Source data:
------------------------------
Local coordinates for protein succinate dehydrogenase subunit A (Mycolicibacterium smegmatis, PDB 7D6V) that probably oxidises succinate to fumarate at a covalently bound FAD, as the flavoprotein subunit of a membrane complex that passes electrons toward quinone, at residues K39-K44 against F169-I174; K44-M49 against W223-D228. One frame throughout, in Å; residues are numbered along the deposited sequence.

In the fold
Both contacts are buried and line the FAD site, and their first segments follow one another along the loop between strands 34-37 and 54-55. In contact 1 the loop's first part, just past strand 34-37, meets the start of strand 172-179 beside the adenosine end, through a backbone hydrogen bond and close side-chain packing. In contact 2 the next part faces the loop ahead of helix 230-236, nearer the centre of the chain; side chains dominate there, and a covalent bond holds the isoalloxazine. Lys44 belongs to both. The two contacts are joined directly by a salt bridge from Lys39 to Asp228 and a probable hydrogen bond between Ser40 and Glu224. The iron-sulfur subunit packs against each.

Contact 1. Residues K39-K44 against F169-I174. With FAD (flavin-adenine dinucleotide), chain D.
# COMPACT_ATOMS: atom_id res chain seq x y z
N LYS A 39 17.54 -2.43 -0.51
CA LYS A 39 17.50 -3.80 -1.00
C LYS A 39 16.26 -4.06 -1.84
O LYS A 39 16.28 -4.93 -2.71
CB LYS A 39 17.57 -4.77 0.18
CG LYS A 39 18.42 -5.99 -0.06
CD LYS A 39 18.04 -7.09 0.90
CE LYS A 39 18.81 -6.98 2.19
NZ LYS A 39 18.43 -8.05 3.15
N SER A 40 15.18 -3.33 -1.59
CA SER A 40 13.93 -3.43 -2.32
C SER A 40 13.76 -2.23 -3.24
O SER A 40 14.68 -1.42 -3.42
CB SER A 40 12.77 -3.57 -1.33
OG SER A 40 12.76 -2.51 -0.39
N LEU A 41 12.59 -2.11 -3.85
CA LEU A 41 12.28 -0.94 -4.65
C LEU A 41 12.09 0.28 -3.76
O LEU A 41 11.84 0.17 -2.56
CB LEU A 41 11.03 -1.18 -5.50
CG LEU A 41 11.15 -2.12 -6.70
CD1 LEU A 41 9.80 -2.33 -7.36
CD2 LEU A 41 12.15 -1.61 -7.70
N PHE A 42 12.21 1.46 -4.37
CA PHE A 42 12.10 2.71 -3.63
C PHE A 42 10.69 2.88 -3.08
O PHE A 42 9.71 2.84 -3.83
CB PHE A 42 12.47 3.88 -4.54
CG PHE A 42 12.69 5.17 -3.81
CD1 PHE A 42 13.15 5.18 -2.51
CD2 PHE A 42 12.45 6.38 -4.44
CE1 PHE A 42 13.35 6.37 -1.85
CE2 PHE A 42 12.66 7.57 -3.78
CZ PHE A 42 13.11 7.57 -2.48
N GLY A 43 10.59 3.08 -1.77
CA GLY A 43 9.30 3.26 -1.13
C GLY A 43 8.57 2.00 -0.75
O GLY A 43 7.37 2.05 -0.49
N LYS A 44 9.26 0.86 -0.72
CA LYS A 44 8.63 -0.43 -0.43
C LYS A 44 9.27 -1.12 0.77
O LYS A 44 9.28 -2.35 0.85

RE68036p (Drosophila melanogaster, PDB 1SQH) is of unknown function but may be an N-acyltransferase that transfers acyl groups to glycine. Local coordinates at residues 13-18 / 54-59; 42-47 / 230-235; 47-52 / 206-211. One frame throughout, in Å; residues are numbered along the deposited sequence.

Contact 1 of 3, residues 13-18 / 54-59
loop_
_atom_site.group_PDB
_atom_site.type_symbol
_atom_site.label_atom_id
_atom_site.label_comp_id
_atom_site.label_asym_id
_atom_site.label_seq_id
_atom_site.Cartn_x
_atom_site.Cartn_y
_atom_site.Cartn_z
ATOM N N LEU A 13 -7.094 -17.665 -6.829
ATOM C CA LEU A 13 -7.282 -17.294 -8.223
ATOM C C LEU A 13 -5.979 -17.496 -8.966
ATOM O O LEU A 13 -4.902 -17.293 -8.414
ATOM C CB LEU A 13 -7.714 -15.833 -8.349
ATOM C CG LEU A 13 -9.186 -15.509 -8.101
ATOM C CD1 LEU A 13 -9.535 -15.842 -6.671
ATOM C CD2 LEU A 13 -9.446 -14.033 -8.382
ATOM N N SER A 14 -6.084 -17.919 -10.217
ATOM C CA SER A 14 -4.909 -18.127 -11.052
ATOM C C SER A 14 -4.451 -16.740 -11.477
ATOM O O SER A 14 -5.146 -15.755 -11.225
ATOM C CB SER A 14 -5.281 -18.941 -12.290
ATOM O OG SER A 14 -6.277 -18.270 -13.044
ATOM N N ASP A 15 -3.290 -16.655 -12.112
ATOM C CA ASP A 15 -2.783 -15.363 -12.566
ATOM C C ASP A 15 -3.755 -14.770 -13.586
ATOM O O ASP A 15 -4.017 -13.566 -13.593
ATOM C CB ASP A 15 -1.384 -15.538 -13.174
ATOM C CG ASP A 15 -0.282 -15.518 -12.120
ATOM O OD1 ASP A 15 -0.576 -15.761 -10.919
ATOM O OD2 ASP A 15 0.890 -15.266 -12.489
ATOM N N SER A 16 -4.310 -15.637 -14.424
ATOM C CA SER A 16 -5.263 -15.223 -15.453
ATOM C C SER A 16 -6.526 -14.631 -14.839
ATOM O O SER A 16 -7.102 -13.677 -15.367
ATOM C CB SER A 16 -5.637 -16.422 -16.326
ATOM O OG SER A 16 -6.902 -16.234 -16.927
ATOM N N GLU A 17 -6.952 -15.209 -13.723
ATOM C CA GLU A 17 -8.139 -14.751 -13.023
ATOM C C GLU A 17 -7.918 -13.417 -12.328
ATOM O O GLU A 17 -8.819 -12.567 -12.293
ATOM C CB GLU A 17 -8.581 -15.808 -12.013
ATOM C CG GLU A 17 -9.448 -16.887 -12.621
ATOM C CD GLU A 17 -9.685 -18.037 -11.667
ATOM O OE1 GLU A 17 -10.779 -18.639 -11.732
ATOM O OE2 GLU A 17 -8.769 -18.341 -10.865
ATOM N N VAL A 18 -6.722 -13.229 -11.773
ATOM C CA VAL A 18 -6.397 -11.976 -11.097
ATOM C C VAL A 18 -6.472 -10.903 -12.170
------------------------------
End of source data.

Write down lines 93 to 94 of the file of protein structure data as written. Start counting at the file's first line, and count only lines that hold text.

ATOM C CG GLU A 17 -9.448 -16.887 -12.621
ATOM C CD GLU A 17 -9.685 -18.037 -11.667